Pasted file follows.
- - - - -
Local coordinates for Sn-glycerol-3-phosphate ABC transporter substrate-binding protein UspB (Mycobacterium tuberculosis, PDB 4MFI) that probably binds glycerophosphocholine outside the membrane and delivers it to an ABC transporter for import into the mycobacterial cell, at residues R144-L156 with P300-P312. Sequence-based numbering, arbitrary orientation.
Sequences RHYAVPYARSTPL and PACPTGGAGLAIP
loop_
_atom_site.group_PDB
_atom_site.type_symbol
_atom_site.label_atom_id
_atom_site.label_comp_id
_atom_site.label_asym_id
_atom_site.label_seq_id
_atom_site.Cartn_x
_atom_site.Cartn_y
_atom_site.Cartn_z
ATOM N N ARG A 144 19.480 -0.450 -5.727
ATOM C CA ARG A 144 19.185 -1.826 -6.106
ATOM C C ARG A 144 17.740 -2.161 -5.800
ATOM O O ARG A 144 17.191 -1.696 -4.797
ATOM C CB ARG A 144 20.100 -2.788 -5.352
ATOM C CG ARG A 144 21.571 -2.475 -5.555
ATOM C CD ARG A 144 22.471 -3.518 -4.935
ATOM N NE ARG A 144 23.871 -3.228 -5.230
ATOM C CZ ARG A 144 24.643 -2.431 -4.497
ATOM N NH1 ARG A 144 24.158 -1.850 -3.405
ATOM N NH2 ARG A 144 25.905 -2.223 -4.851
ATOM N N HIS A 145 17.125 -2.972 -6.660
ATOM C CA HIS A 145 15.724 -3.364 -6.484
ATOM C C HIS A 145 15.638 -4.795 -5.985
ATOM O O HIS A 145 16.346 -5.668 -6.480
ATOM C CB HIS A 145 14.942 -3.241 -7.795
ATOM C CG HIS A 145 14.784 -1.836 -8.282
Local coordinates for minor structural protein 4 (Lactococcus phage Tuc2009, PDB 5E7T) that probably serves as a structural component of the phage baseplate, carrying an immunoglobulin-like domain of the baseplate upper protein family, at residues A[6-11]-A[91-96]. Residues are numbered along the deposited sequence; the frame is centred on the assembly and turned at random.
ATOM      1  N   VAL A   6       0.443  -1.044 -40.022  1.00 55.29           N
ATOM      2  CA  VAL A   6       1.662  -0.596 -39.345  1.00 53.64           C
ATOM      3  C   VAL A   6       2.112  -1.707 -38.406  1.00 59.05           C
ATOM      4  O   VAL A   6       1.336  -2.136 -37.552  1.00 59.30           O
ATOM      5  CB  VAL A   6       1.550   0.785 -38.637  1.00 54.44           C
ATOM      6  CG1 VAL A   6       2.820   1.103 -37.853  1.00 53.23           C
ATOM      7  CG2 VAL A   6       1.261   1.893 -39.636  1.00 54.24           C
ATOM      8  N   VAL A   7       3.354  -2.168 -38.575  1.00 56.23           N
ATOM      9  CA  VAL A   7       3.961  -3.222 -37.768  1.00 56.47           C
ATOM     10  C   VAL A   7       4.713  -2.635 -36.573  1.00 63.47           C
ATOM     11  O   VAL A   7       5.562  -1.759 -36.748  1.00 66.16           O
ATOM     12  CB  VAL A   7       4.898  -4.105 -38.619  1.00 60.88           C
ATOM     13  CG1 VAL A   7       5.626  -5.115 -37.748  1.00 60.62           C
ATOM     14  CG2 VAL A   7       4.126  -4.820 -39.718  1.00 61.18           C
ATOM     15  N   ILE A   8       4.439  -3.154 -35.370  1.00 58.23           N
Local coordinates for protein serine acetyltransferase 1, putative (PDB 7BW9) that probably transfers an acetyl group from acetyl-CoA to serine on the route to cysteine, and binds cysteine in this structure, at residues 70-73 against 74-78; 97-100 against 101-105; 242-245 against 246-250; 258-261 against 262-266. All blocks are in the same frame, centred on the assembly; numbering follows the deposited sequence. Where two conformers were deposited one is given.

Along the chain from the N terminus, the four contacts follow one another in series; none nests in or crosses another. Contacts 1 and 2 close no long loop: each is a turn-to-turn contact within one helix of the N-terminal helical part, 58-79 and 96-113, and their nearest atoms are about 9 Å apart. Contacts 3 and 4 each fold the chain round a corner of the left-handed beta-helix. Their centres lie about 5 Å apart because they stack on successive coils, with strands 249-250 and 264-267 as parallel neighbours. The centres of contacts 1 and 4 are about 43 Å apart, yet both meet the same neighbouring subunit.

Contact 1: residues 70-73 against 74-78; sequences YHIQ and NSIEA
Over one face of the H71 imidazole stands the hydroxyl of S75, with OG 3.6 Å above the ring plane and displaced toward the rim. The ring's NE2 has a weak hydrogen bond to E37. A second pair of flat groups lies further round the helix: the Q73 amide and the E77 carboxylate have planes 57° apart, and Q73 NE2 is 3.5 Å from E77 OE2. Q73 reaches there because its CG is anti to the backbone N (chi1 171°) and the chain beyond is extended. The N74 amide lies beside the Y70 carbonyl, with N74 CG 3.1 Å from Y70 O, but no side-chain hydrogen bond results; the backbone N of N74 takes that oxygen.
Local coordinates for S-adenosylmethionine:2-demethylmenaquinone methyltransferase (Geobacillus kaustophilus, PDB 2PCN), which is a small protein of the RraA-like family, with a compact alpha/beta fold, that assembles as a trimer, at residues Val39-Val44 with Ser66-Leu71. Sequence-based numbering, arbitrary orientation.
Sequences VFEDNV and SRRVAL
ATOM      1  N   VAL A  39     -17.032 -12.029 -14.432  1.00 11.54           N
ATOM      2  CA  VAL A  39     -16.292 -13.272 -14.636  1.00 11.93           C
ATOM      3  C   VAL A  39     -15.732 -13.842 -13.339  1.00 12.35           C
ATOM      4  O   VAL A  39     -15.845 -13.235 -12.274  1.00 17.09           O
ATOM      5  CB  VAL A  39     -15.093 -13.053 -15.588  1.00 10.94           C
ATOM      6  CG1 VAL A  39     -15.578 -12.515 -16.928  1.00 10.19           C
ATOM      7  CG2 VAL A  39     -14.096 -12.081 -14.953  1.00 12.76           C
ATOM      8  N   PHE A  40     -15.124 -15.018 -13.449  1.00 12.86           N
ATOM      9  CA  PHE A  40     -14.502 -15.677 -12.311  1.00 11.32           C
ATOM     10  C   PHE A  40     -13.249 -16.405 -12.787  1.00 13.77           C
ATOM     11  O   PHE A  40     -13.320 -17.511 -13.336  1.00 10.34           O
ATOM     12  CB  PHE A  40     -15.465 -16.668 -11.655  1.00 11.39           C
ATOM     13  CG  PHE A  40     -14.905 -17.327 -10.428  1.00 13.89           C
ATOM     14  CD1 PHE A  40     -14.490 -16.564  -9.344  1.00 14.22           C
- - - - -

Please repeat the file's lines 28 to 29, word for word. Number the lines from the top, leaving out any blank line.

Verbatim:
ATOM C CB HIS A 145 14.942 -3.241 -7.795
ATOM C CG HIS A 145 14.784 -1.836 -8.282